The Ministry of Environment, Forest and Climate Change issued a notification on 23 May 2017 defining a new set of rules and regulations for the livestock markets. The Prevention of Cruelty to Animals (Regulation of Livestock Markets) Rules, 2017, as it has been named, has a wide set of rules and regulations for the management of animal markets in the country.
As soon as the ministry issued the notification, voices of protest rose from all corners of the country, with the loudest and strongest opposition coming from Kerala. Many were intrigued to see the state, which has one of the least cattle densities among the major states, rise so strongly in protest against the new rules. But it is no surprise because Kerala is one of the top producers of beef and carabeef (buffalo meat) as well as a top consumer.
The nation came in for a rude shock and was visibly disgusted when some youth congress members slaughtered a cow in public and circulated the video, which went viral on the social media. In a country where a majority of the population reveres the cow, this mindless, gruesome act did not help their cause; neither do the ‘beef-festivals’ being organised in protest.
Prevention of Cruelty to Animals (Regulation of Livestock Markets) Rules, 2017
The PCA (Regulation of Livestock Markets) 2017 defines rules and regulations in two broad sections:
a) It mandates the constitution of ‘Animal Market Committees’ for the management of all the markets in the district and a ‘District Animal Market Monitoring Committee’ for regulating the markets in each district. It lays down a broad set of guidelines for the facilities to be provided and on ways of treating animals in the market. It also defines a set of rules and regulations for the buyers and sellers of animals.
b) It defines a set of ‘prohibited practices that are cruel and harmful’, a set of rules defining how ‘not’ to treat animals.
Some of these rules and regulations have been the bone of contention, with the most controversial one being Section 22, which lists a set of ‘restrictions on the sale of cattle’. It requires the ‘seller’ to furnish a written declaration stating that the cattle has not been brought to market for sale for slaughter. The ‘buyer’ is expected to provide a written declaration stating that they will not sacrifice the animal for any religious purpose. The minorities, Dalits and those who consume beef are up in arms, saying this rule effectively bans the supply of beef.
The rule that has disturbed Kerala the most is the one that prohibits the seller from selling “the cattle to a person outside the state without the permission as per the state cattle protection or preservation laws”. This is a rule that effectively applies the brakes to the exponential growth of Kerala’s beef production, as most of the cattle that are slaughtered in Kerala are brought in from the neighbouring states.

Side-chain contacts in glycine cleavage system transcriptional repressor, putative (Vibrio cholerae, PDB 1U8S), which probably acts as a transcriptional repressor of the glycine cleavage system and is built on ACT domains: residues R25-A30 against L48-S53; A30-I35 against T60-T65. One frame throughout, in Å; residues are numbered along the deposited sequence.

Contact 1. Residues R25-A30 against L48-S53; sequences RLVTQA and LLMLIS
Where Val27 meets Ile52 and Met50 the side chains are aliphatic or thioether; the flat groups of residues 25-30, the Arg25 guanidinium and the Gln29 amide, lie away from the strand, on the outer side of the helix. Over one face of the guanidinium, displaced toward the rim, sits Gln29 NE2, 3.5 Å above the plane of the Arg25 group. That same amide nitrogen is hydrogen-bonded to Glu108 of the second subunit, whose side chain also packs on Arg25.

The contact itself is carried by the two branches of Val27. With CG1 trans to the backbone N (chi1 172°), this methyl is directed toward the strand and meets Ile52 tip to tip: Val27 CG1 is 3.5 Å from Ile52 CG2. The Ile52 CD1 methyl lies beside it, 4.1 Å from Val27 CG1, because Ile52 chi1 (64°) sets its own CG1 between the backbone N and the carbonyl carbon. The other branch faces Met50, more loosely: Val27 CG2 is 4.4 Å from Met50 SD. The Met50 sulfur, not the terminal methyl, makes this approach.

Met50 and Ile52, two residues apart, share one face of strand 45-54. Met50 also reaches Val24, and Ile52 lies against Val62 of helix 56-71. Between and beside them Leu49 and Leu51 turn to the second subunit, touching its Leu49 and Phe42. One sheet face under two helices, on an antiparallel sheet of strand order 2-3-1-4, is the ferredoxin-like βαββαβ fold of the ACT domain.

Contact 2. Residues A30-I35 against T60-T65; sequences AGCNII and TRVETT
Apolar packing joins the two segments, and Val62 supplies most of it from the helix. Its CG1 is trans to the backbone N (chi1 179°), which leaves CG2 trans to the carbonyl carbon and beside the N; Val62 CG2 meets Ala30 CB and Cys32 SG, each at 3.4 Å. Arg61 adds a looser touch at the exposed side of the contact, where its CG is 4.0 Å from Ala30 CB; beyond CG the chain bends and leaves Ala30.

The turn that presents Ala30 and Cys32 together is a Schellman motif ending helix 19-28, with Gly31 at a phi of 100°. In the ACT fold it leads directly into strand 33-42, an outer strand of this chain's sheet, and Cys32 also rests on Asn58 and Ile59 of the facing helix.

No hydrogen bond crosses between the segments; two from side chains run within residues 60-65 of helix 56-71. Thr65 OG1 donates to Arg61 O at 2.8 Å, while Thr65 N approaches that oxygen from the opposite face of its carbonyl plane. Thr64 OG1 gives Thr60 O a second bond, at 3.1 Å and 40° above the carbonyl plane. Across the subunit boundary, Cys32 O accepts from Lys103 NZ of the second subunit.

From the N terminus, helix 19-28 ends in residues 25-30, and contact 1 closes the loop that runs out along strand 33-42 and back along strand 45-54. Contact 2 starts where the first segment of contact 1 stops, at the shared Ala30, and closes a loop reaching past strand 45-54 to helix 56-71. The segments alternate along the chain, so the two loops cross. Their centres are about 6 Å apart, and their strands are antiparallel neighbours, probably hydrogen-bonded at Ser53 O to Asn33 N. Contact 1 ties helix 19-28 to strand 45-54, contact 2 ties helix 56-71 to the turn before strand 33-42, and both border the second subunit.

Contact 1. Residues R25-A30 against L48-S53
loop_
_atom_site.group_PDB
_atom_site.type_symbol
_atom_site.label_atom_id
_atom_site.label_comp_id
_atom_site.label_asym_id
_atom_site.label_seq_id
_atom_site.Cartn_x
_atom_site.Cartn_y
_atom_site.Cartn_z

Today, Kerala is the state that slaughters the maximum number of cattle in India. Kerala’s recognised slaughter houses slaughtered over 11.7 lakh cattle in 2014-15!
Kerala is one of the top meat-consuming states as a majority of Keralites are non-vegetarians with chicken, duck, mutton and beef being the most consumed meat in the state. Beef is part and parcel of Kerala cuisine. Eating beef is not taboo there; in fact, most eateries in the state offer beef as part of the regular menu.
People across religions consume beef in Kerala making it part of the regular household cuisine.
Beef production, export and consumption
Kerala is not just a top consumer but also a top producer of beef. It is one of the top beef and carabeef (buffalo meat) producing states of India, reporting steep growth in the production of beef from cattle and buffaloes during the last decade. In fact, it has seen one of the highest growth in production among major Indian states. The state’s beef and carabeef production has more than tripled from 2009. In 2009-2010, Kerala slaughtered 498,510 cattle and 410,270 buffaloes. In total, Kerala slaughtered 908,780 cattle and buffaloes.
The number of slaughtered animals (cattle and buffalo) zoomed to 1,164,480 cattle and 9,10,660 buffaloes in 2014-15, totaling 2,075,140 animals. The number of cattle and buffalo slaughtered spiralled by almost three times in about five years! Kerala, which was the second top state in 2009-10 for the number of cattle slaughtered, behind Bihar, rose to the top position in 2014-15 with 1,164,480 cattle slaughtered, leaving Bihar a distant second at 510,730.
According to a report, of the 2,100 slaughter houses in Kerala, just over a hundred were authorised, and there were two mechanised slaughter houses.
The volume of beef and carabeef rose from 90,700 tonnes in 2009-10 to 249,020 tonnes in 2014-15.
According to India’s nineteenth Livestock Census, 2012, Kerala has one of the lowest cattle densities, with just about 2,716,687 cattle. It is one of the lowest cattle per household among major Indian states! The cattle population in Kerala was 33.96 lakh in 1996. It declined to 21.22 lakh in 2003 and further down to 17.20 lakh by 2007.